Burrr. Feel that chill in the evening air? So does your garden. It's time to get it ready for winter. As erratic as the weather has become, it's best not to wait too long to protect your garden from early frost.
Clean and protect is the motto for winterizing. Yes, rake up those leaves, preferably using them for mulch on your perennials or putting them in a compost pile for use next year. To keep leaves from compacting and cutting off oxygen to the plants, shred them. Don't have a shredder? Pile the leaves several inches deep on your lawn and run the lawnmower through them a few times.
Protecting roses from the ravages of winter takes knowledge and thought. You have to know what type of rose you have, and what its particular needs are.
"Cold, storms and wet are all problems," says Janet Inada of Rogue Valley Roses in Talent.
Mulching is one way of protecting roses. The best mulch is decomposed leaves, but no black walnut or red cedar, which can be toxic to roses. Oak leaves are slow to decompose and so allow air circulation. Some people cover the whole plant with mulch and wrap it in burlap. Inada says this isn't usually necessary in our climate, but do mulch over the grafted buds on plants that have been grafted to a rootstock.
Climbing roses need their canes protected from wind damage. "If the canes are allowed to saw across each other it will allow diseases to enter the cane," Inada warns. Either cut back the cane or tie the canes together or to a fence, so they don't whip around in the wind. (This works for berries, also.)
"Most important," says Inada, "is thinking before you plant." Match the rose to the microclimate in your yard best suited for it. You should be able to get that information from the nursery or grower or the American Rose Society website.
A few inches of mulch around trees and shrubs will also help them get through the winter.
With the increased interest in container gardening, most people have pots sitting around their garden. Not all are designed to withstand frosts.
"Frost-resistant, glazed pots, generally from Vietnam, do not crack in winter cold," says Connie Skillman of Pot Luck Container Gardens in Ashland. "But clay that is not high-fired will crack if left outside. Transfer the plants to another pot of frost-safe clay or metal."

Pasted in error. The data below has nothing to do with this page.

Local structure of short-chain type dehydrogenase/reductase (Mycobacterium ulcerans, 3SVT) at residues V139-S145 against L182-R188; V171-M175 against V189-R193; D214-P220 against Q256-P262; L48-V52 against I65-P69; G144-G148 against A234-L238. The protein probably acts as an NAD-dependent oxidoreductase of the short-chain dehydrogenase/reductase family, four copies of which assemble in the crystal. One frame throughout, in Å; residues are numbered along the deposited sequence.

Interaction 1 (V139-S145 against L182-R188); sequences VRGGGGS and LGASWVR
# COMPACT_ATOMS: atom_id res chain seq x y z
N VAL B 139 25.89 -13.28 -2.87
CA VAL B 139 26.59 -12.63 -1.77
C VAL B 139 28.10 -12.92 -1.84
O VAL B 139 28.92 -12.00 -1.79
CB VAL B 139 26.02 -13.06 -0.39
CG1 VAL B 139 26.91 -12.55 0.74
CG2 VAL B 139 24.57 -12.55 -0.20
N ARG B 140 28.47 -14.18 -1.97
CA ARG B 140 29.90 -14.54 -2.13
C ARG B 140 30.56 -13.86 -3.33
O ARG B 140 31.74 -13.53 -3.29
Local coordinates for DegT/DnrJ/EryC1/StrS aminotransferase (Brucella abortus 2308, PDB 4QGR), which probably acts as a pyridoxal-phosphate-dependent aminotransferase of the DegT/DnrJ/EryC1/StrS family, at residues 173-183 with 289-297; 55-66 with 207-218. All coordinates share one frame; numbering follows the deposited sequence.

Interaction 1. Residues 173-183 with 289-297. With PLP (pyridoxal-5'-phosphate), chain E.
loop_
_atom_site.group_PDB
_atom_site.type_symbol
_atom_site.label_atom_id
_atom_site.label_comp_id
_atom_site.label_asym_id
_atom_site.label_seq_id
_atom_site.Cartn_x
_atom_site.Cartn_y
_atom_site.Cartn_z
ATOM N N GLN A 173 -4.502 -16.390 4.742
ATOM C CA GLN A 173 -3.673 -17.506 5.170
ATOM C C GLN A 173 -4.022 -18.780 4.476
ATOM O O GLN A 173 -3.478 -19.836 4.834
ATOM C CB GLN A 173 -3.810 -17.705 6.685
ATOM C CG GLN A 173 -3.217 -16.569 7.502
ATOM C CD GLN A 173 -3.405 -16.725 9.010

Skillman recommends putting plants in the largest container you have available, as the extra dirt in the pot will give extra protection from the cold. And she also suggests using the fabric used for row covers to wrap tender plants both in the ground and in containers. Known by several brand names and available at the Grange and some nurseries, the white porous fabric will raise the temperature of the plant about eight degrees while still allowing sunshine and rain to get through. For extra protection, double the fabric and tape it closed, so the plant is totally cocooned.
It is also time to bring in tender plants and citrus, like Meyer lemons. Christine Mackison, co-owner of Shooting Star Nursery in Central Point has a tip for dealing with these plants if you don't have a place to raise them inside. String miniature white Christmas lights on the plants. This generally will raise the ambient temperature of the plant enough to survive all but the most severe frosts. (But if there is a power outage, get them inside a garage or shed until daylight.) Winter lights come in handy for cold frames, too.
Are all the plants buttoned up in coats of mulch? Don't forget to keep them watered if we have a dry winter. It is now time to drain and roll up the hoses and put them inside. If you have a main shutoff for your yard faucets and water features; turn that off, drain the pipes and leave them open to prevent freezing. Follow your irrigation pipes and sprinkler system's directions to prepare for freezing temperatures.
Survey the garden for those ornaments that won't survive the winter well, either because of rain or cold. Don't forget to care for your hardworking tools. Drain the gas out of weed-eaters and lawnmowers. Lightly sand any rust off shovels and other metal tools, and wipe a coat of oil over them. Linseed oil can be used to refresh wooden handles.
Then there's nothing much to do except get out the catalogs and start planning next year's garden.